There is no better start to a long day than a great tasting, hearty breakfast that includes pancakes. Sometimes, a warm and filling entree is just what we need to kick off the day.
But what about our babies? Should they have a warm and filling breakfast too? Can they also enjoy the tasty and delicious foods we are having for breakfast?
If you are serving pancakes, you are in luck. Yes, your baby can have pancakes, but only when he or she is able to have finger foods. Most babies are ready for finger foods between eight and ten months of age.
In order to be ready, your child needs to be able to sit up with support and be able to pick small objects up with his or her fingers. Once he or she has mastered this, you can start giving pancakes to your child.
Can I Give My Baby Pancakes? Answer: Yes.
When your child is ready for finger foods, pancakes are a great choice. They are a very wholesome food. Most pancakes are made from eggs, milk and flour. As long as your child does not have a milk or egg allergy, pancakes are perfectly safe for them to consume. And by safe, it means plain pancakes are safe. Adding small chunks of food, such as blueberries or chocolate chips, may be too big for your child to mash in their mouth, creating a choking hazard.
Toppings or Not?
When feeding pancakes to your child, you should also try to serve them plain. Butter is not very healthy for your child to consume and does not offer any health benefits. Syrup contains too much sugar for your small child to consume. Too much sugar causes many major health problems for your child and has negative effects on your child’s teeth. If you do not want to serve plain ones, it is best to discuss it with your child’s pediatrician to find a healthy and safe addition to your child’s pancakes.
Because pancakes are large in size, you must cut them into very small pieces before serving them to your child. Since pancakes are soft, they are easy enough for your child to mash in his or her mouth. And since they are made with non-harsh ingredients, they are also easy for your baby’s digestive system to process.
Pancakes are also a great food because they are usually pretty simple to make and serve. Plus, there are many brands of toaster pancakes that can be pulled from the freezer and toasted when it is time to eat.
Though pancakes are not known to cause many allergic reactions, some people can have a reaction. When first introducing pancakes to your little one, it is always best to either serve it alone or with another food your child has already enjoyed. It is always best to wait three days in between feeding your child new foods. This way, if your child does have an allergic reaction, you will know which food caused it.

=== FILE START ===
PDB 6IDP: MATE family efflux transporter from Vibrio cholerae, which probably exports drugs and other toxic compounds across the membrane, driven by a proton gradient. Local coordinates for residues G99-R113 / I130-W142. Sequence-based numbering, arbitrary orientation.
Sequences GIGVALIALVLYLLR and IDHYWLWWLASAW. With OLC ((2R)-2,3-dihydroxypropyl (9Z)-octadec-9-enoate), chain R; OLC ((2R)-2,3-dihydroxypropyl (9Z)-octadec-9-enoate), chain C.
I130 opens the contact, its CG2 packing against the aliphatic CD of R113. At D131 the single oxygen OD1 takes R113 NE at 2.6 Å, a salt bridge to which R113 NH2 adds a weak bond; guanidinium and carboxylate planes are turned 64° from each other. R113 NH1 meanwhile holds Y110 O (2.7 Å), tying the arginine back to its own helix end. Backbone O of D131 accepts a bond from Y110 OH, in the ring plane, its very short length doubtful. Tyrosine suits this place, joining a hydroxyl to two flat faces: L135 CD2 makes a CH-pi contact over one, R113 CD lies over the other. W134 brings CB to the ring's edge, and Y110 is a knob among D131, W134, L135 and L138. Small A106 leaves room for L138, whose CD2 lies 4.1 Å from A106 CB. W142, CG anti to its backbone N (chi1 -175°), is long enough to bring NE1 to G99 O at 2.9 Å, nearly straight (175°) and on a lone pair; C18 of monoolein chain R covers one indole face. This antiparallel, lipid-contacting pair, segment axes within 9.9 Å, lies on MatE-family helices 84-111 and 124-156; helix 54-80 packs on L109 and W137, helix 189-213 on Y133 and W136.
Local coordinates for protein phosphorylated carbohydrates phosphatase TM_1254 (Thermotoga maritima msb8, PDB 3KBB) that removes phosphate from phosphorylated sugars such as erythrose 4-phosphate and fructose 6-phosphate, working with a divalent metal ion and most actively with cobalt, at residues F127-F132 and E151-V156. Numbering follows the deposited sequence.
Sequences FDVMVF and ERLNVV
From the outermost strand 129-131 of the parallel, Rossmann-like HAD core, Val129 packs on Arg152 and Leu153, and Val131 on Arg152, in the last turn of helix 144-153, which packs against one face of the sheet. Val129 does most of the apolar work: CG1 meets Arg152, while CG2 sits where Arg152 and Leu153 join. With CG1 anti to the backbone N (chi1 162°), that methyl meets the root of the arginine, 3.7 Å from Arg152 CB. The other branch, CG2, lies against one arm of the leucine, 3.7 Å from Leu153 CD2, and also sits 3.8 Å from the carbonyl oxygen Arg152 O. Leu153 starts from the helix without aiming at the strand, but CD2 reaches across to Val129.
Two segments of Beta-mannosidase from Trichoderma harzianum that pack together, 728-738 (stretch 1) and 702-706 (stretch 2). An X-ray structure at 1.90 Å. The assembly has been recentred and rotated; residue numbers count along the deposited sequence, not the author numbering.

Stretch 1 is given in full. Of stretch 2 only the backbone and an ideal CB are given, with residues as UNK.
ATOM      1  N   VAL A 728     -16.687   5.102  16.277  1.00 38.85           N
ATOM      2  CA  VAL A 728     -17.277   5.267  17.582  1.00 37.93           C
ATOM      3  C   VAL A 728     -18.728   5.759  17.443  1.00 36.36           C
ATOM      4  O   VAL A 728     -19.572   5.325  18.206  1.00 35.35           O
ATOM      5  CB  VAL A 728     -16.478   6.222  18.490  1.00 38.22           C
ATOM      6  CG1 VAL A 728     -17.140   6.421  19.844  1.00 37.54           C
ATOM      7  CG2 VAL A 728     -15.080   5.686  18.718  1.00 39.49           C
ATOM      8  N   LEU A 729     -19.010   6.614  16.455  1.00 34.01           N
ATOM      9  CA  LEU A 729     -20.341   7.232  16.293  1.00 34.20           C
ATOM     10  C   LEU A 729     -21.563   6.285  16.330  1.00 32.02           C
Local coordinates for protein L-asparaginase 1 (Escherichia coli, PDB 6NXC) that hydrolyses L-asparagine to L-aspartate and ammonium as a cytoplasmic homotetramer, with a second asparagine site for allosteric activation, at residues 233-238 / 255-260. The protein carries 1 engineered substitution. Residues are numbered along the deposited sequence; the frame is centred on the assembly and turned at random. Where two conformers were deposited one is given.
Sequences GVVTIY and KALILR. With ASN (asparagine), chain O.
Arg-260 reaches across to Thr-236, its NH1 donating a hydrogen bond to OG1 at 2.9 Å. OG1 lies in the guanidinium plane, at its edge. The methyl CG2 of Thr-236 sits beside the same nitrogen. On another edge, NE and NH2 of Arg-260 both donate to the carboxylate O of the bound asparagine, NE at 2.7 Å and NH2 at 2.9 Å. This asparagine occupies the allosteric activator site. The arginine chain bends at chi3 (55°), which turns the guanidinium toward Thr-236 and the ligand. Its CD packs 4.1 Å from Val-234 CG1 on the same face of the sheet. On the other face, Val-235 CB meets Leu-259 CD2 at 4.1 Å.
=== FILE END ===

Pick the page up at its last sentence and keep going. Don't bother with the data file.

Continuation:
Even though pancakes are not well known to cause allergic reactions, the ingredients used to make them are. As we previously mentioned, if your child is allergic to dairy—milk or eggs—you should steer clear of pancakes until after your child’s second birthday. They also contain wheat, which is another popular food allergen.
If your child is old enough to start using utensils, pancakes are a great food to toss on a plate and have your child eat with a fork. Its soft consistency is easy for them to fork, making it a great (and nutritious) learning tool.
Remember, as long as your child does not have a wheat, milk or egg allergy, pancakes are a great addition to their diet when they are old enough for finger foods. Cut into small pieces, pancakes are great for them to feed themselves, whether using their hands or utensils. Feeding plain ones is the best way to go, especially when your child is young and just starting to eat finger foods. Adding foods into the them, such as blueberries or chocolate chips, can cause a choking hazard. Also, butter and syrup are not healthy for your young child.
As always, if you have any questions about pancakes, when or how to feed it to your child, you should consult your child’s doctor. He or she will be able to better discuss your concerns and answer your questions in more thorough detail.